RE:Anybody agrees with me



Dear Comp. Chemists
 This raises a very important point about user interface design. There is, IMHO,
 a
 trade off to be made between simplicity (few features, easy to to understand,
 aimed
 at the novice user) and flexibility (lots of features, as many options as
 possible,
 aimed at the expert user).
 If you want to name names, then I would agree that the insightII and Quanta,
 for example, are quite complicated interfaces, but they are very comprehensive
 codes that cover a wide range of application areas.
 The idea that a standard GUI can be developed is neither feasible nor desirable.
 Different codes are aimed at different markets and categories of users and
 this can often determine how their GUI is designed. Even under a single
 opearating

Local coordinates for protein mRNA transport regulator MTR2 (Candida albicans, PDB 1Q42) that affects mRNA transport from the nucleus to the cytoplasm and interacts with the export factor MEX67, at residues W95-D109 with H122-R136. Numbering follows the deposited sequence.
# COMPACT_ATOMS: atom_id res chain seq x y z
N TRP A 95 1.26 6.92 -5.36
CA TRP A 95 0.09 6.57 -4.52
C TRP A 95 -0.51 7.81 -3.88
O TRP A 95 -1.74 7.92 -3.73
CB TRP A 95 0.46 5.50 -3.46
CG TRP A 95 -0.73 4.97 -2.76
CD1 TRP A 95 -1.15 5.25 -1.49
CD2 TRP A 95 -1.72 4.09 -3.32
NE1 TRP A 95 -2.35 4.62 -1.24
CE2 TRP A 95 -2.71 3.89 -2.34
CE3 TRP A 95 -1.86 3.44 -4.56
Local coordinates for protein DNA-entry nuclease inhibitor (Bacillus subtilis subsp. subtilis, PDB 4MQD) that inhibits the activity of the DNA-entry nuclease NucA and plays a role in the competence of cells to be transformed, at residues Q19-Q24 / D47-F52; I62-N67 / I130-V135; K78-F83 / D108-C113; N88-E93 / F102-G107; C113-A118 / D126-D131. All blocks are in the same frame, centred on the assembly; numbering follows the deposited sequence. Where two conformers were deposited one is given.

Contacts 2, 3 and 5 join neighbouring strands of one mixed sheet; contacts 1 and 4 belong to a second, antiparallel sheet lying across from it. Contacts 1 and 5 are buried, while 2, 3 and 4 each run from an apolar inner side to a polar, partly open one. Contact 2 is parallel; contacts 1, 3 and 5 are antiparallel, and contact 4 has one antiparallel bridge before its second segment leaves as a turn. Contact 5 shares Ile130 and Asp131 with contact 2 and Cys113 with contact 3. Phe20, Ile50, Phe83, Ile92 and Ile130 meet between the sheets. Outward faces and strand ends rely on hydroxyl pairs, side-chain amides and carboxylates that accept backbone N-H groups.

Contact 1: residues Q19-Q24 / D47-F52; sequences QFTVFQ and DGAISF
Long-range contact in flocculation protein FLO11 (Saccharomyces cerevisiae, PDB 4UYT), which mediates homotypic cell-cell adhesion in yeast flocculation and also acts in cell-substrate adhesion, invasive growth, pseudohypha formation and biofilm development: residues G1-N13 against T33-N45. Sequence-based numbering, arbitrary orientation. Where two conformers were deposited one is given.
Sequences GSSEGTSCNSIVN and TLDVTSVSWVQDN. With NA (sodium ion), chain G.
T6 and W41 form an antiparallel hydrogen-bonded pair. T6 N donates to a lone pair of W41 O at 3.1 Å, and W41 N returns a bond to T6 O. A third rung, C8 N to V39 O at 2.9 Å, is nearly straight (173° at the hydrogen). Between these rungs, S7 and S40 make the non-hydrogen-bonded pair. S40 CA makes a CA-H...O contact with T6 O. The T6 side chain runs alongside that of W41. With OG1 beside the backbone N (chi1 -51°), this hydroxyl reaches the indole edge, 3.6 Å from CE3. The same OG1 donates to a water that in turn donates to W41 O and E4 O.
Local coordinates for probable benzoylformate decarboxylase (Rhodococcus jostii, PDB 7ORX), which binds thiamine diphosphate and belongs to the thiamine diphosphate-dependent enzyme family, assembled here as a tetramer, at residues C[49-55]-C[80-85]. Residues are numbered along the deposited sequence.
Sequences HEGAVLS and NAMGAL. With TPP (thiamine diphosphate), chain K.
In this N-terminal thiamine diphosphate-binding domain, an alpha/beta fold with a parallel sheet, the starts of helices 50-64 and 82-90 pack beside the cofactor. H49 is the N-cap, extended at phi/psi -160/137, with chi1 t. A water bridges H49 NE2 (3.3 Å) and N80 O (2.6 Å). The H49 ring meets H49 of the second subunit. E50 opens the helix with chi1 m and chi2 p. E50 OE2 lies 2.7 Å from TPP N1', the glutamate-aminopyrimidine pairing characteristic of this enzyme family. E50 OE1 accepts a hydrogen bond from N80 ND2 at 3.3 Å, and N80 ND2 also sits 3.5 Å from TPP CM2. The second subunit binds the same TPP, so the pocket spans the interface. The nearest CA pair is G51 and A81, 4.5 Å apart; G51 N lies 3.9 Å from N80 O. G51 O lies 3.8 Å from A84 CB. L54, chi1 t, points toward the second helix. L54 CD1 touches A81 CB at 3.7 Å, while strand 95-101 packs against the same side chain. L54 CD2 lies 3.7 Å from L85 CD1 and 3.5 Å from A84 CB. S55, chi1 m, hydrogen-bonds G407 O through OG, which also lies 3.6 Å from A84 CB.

system and GUI paradigm, say Windows 9x, GUI design can vary widely.
 The X windows system will not lead to any degree of standardisation. There
 are many different window managers allowed even for one version of Unix.
 Hence a more basic level of standardisation is needed for Unix before
 unification of GUIs can even be considered.
 This is not to say that a comprehensive software tool cannot have an intuitive
 GUI, but achieving that balance needs careful design, and the designer
 must be someone who understands the process of GUI design as well as
 the area of science encapsulated by the code.
 Horses for courses.
 Best Wishes
 Mark F
 --
   Dr Mark J Forster Ph.D.
   Principal Scientist
   Informatics Laboratory
   National Institute for Biological Standards and Control
   Blanche Lane, South Mimms,
   Hertfordshire EN6 3QG, United Kingdom.
   Tel  +44 (0)1707 654753
   FAX  +44 (0)1707 646730
   E-mail  mforster #*at*# nibsc.ac.uk